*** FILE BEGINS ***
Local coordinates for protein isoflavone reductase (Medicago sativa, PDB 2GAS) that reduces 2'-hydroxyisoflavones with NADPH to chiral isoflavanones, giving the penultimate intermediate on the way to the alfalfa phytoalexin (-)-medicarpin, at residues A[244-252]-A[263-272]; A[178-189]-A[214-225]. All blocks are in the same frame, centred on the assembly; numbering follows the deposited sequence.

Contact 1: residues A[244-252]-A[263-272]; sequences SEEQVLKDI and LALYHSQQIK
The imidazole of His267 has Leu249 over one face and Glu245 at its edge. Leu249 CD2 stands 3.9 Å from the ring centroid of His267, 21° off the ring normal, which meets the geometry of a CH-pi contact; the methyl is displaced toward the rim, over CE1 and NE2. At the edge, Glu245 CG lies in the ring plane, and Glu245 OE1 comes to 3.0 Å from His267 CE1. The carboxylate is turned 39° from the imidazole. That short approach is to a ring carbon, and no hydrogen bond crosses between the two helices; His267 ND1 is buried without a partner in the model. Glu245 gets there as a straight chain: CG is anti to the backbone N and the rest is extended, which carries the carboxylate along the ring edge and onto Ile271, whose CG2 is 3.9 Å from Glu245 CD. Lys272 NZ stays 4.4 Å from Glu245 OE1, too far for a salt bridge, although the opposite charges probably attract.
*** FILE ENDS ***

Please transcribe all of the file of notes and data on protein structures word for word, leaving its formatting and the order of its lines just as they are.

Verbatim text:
Local coordinates for protein isoflavone reductase (Medicago sativa, PDB 2GAS) that reduces 2'-hydroxyisoflavones with NADPH to chiral isoflavanones, giving the penultimate intermediate on the way to the alfalfa phytoalexin (-)-medicarpin, at residues A[244-252]-A[263-272]; A[178-189]-A[214-225]. All blocks are in the same frame, centred on the assembly; numbering follows the deposited sequence.

Contact 1: residues A[244-252]-A[263-272]; sequences SEEQVLKDI and LALYHSQQIK
The imidazole of His267 has Leu249 over one face and Glu245 at its edge. Leu249 CD2 stands 3.9 Å from the ring centroid of His267, 21° off the ring normal, which meets the geometry of a CH-pi contact; the methyl is displaced toward the rim, over CE1 and NE2. At the edge, Glu245 CG lies in the ring plane, and Glu245 OE1 comes to 3.0 Å from His267 CE1. The carboxylate is turned 39° from the imidazole. That short approach is to a ring carbon, and no hydrogen bond crosses between the two helices; His267 ND1 is buried without a partner in the model. Glu245 gets there as a straight chain: CG is anti to the backbone N and the rest is extended, which carries the carboxylate along the ring edge and onto Ile271, whose CG2 is 3.9 Å from Glu245 CD. Lys272 NZ stays 4.4 Å from Glu245 OE1, too far for a salt bridge, although the opposite charges probably attract.